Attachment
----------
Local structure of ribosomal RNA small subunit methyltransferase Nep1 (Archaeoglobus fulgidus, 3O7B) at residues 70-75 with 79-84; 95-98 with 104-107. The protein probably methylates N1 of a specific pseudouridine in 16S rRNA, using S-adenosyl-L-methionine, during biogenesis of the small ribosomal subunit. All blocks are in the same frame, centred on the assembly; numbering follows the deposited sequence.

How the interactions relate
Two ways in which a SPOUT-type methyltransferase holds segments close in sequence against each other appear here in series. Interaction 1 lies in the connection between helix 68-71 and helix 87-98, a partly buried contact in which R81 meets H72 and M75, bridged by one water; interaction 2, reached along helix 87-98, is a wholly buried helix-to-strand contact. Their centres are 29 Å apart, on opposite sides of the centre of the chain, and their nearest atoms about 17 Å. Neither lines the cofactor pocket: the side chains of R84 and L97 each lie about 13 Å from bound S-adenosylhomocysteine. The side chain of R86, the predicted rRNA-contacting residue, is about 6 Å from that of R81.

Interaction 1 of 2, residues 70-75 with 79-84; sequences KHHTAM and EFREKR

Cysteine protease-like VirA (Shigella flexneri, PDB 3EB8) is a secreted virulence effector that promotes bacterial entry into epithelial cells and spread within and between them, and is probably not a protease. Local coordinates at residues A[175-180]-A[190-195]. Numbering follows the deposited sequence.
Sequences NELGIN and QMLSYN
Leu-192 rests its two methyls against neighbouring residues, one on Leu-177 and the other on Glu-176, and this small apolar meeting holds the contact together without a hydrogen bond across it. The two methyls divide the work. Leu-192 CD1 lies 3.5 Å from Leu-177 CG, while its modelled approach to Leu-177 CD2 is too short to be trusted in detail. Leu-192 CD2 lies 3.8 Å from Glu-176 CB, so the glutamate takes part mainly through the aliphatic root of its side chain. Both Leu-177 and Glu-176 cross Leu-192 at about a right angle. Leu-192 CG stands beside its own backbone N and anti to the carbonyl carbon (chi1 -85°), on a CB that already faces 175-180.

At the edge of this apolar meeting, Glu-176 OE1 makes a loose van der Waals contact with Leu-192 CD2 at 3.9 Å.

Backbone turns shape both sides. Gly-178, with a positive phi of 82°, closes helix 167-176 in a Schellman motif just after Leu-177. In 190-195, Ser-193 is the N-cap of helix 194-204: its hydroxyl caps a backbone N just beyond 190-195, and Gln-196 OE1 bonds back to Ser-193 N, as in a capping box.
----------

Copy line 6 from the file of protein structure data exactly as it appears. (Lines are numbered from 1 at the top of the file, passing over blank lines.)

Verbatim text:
Sequences NELGIN and QMLSYN